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...that man will sleep. The structure slowly opens.
He breathes quietly. He almost sleeps. Will he ever wake ?
Did he believe in God ? Does he dream ?
Perhaps it’s completely unimportant, his dream ?


He works in the daytime. All kind of people around him.
He laughs, always friendly, considerate, offends no-one.
Then there’s the relief of the guard; other men and women, doing the same work, but in their own way, slightly quicker, a little more punctual, with more
sense of responsibility, and also slower, much slower sometimes...
Then the men/women from before, from before these men and women, return,
to backslide immutably into their alternative reading of the common repetition.

Building their submarines, their pieces of furniture, her novel...

And when they do not work, they step back to eat, to sleep.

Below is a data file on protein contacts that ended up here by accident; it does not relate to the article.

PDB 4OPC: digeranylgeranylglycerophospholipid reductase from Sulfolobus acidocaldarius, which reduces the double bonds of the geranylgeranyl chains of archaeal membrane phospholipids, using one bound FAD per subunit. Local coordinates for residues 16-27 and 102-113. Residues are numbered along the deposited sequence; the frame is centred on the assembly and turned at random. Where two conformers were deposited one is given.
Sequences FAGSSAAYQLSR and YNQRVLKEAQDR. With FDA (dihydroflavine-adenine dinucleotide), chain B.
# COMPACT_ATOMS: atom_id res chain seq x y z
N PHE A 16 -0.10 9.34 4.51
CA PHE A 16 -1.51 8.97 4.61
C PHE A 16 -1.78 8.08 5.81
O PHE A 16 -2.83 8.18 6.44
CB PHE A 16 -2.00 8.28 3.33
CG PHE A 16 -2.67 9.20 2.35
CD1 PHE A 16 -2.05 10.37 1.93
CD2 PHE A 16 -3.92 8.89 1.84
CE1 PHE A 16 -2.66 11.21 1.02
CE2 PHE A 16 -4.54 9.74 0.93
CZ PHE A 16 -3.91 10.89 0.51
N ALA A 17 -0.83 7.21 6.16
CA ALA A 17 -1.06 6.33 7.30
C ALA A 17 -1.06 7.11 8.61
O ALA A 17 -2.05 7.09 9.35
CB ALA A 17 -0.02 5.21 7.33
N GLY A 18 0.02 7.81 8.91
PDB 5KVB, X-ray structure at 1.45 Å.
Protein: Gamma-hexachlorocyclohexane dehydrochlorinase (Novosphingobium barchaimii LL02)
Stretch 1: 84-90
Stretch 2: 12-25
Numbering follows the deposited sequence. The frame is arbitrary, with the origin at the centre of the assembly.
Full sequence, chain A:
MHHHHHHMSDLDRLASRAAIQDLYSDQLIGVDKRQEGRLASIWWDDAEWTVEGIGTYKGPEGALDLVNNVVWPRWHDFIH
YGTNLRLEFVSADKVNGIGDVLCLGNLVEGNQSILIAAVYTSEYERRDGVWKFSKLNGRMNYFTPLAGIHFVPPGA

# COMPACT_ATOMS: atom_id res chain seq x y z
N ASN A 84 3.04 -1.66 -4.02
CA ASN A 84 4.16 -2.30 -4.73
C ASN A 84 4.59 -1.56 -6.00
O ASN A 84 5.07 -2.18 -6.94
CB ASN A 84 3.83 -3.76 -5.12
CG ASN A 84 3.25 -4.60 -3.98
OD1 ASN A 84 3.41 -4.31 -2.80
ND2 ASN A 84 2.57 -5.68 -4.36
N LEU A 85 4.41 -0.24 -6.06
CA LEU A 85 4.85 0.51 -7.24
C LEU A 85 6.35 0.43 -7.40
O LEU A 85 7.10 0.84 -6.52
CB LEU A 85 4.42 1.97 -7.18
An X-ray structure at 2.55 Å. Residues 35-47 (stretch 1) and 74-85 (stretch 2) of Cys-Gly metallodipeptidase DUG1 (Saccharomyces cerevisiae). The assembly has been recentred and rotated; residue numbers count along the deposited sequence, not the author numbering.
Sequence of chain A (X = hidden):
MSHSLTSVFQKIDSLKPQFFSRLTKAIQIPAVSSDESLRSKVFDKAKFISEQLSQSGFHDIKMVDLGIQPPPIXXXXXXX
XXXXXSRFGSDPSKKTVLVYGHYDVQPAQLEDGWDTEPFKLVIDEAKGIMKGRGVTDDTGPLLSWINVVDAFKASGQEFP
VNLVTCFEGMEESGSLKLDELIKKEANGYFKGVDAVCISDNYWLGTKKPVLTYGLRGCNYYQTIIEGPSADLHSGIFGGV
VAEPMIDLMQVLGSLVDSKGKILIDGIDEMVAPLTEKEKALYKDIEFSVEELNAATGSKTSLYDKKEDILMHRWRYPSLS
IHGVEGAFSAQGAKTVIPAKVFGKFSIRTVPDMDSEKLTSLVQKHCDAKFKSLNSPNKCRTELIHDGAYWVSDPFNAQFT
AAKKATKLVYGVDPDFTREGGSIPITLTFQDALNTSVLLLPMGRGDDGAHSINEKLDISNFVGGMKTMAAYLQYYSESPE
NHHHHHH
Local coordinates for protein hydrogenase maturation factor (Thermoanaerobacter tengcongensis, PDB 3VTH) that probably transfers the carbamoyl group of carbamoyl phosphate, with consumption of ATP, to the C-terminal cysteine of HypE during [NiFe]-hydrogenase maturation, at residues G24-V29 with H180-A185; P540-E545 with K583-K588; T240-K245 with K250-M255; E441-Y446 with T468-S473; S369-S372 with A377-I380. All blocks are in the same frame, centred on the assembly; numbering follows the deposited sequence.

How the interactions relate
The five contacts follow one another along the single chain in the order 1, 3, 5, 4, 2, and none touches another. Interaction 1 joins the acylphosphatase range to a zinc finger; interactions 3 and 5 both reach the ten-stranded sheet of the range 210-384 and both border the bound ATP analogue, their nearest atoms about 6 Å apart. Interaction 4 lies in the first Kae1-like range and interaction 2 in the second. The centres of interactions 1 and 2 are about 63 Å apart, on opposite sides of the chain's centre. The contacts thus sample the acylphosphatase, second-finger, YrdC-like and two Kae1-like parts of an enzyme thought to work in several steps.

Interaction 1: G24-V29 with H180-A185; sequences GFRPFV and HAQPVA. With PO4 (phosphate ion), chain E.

Unaltered and silent. In tensed silence.
Who is to tell what he’s experiencing, restlessly turning and tossing in his bed ?
Perhaps it’s completely unimportant, his dream?
Eating and resting.
Not acting for a moment, there where the shower, the tea-kettle, the radio are.
That’s where the truth lies, in the thoughtless stare at the zigzag of a fly,
the wriggling forelegs on the wallpaper.


In 1995 I came into the possession of a book by Marguerite Duras.
It was ‘The Afternoon of Mr Andesmas’.
I had found the literary equivalent of what I was looking for in musical notes.
A book about waiting, a book written in concentrated, angular sentences.
A static piece of literature, intensely consuming, although why is not immediately clear.
I spent the entire summer of 1995, and many hours since, engrossed in books by Duras.

‘Acting, not acting for a short time’ was the first of a series of works inspired by Duras’ writings and her attitude.


“To find oneself in a hamlet, someplace far away in a hamlet, in almost total isolation
and to discover that only authorship will mean salvation. Not to have a single
subject for a book, not to have a single idea for a book, that is the confrontation,
time and again, with a book. An impossible void. A possible book. The
confrontation with nothing. With something like alive and naked writing, almost terrible, terrible to overcome.”
(excerpt from: ‘Writing’ (1993), Marguerite Duras)